Tuesday 10 December 2019

From Dvorak to Reich: the Arcis Saxophone Quartet in American Dreams at Conway Hall

Arcis Saxophone Quartet (Jure Knez, Claus Hierluksch, Richarda Fuss, Edoardo Zotti) - Photo Harald Hoffmann
Arcis Saxophone Quartet
(Jure Knez, Claus Hierluksch, Richarda Fuss, Edoardo Zotti)
Photo Harald Hoffmann
American Dreams - Reich, Dvorak, Bernstein, Barber, Gershwin; Arcis Saxophone Quartet; Conway Hall
Reviewed by Robert Hugill on 8 December 2019 Star rating: 4.0 (★★★★)
A young saxophone quartet brings an engagingly fresh approach to a century of music written by composers in America

Compared to most of the other classical instruments, the saxophone is quite a young instrument with a fascinating history, and whilst it has become synonymous with jazz, a separate classical tradition has grown up during the 20th and 21st centuries. On Sunday 8 December 2019, the Arcis Saxophone Quartet gave a concert, American Dreams, as part of the Conway Hall's Sunday concerts and beforehand I gave a preconcert talk on the curious history of the saxophone.

The Arcis Saxophone Quartet is a young group, founded in 2009 at the University of Music and Performing Arts, Munich. We heard, Claus Hierluksch, soprano, Richarda Fuss, alto, Edoardo Zotti, tenor and Jure Knez, baritone in a programme which brought an interesting freshness to the idea of repertoire, with Steve Reich's New York Counterpoint (from 1985, originally for clarinet and tape or 11 clarinets and bass clarinet), Antonin Dvorak's String Quartet No. 12 'American' (from 1893, originally for string quartet), Leonard Bernstein's West Side Story Suite (originally from 1957, heard in the group's own arrangement for saxophone quartet), Samuel Barber's Adagio (from 1936, originally for string quartet) and George Gershwin' s Porgy and Bess Suite, arranged by Sylvain Dedenon.

For the Steve Reich, we had four saxophones and tape, with the live players stood in front of the stage and the speakers playing the pre-recorded sections on the stage. Sitting in the balcony of the Conway Hall it was at times difficult to tell what was live and what was recorded. The result started with a seductive throbbing, before moving into a series of interestingly rhythmically complex sections where the different lines interlaced with each other. This might not have been Reich's intended instrumental line-up for the piece, but in a performance as dramatic and as technically poised as this, the result was a very New York sort of sound.

The group followed this with a very striking transcription, playing Dvorak's American string quartet. There is no denying that though the saxophone is a very mobile, flexible instrument there were times when the musical line felt less subtle in its details, particularly in the lower instruments. But the art of any good transcription is to make you forget the original, and to discover new qualities in the music via the new version. And this the Arcis Saxophone Quartet did, very quickly I was listening to their playing on its own terms, rather than constantly referring to a mythical string original in my head. The opening movement introduced us to an intriguing new sound world, and one where the instruments could be surprisingly mobile with a nice fluidity or perhaps liquidity to the sound. The opening of the slow movement was a haunting, almost eerie soprano saxophone solo which set the atmosphere for the whole movement. In the scherzo the saxophones had a very different effect than strings, in terms of emotional effect, but it was very effective and rather striking. And we ended with a rather jazzy, up-tempo and fun final movement.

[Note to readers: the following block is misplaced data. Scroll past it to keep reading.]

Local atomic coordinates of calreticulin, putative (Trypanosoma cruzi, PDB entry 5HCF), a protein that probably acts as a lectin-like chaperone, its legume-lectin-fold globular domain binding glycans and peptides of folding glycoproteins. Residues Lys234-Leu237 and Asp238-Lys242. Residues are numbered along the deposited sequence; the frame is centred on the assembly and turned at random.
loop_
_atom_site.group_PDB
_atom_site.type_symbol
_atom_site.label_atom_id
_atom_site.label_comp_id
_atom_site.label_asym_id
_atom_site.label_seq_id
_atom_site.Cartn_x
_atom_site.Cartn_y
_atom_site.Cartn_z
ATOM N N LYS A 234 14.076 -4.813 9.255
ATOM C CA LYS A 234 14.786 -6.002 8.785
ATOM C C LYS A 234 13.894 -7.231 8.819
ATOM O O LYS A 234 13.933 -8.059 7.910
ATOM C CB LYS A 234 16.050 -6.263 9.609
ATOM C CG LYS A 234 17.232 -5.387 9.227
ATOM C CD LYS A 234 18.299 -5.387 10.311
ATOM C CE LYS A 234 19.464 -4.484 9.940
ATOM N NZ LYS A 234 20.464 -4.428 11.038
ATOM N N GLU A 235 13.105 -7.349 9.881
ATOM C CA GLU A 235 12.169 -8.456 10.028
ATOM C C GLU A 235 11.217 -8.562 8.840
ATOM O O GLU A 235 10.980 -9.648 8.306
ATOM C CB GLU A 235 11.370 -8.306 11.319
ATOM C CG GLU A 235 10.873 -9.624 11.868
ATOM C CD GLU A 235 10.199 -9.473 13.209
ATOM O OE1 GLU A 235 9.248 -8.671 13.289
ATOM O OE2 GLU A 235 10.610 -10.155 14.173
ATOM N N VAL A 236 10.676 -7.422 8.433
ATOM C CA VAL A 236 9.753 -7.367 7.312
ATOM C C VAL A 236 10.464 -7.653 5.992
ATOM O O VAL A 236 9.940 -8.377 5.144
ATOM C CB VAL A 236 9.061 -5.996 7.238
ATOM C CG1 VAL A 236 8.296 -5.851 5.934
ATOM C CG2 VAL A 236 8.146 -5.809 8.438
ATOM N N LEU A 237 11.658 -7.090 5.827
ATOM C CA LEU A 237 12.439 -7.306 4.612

After the interval we had a suite of seven movements from Bernstein's West Side Story, 'Jet Song', 'Promenade', 'Mambo', 'Cha Cha Cha', 'Balcony Scene/Tonight', 'I Feel Pretty', 'America', played with a nice sense of swing, with some lovely detail. The sound of the saxophone is more central to the pit band for the post-War musicals, but here we had not a saxophone section but just four yet the group's imaginative arrangement kept the performance true to the original whilst bringing out some interesting saxophone qualities.

Samuel Barber's Adagio has become relatively ubiquitous, any performance has to have a concentrated, stripped back intensity to bring your attention back to the music itself rather than the extraneous non-musical references. The problem for the saxophone quartet was that the sound-world they invoked was a little too close to the muzak versions of the piece played in lifts. For all the group's high degree of technical expertise, when listening to the Barber (unlike in the Dvorak) it was never quite possible to forget that this was a group of saxophones playing music for a string quartet.

For the final item on the programme, the players did away with music stands and played from memory. Sylvain Dedenon's arrangement of Gershwin's melodies from Porgy and Bess was pretty straight, we had movements dedicated to 'Jasbo Brown', 'Summertime', 'There's a Boat Leaving Soon' and 'It Ain't Necessarily So', in which the melody was presented directly and then elaborated in an interesting and not necessarily straightforward fashion. Only in the 'Finale' did Dedenon throw a number of melodies into the mix and indulge in some more complex creative elements. The result was played with panache by the young quartet.

The Conway Hall was very full for the concert, and the audience was very enthusiastic, and we were rewarded with an encore.

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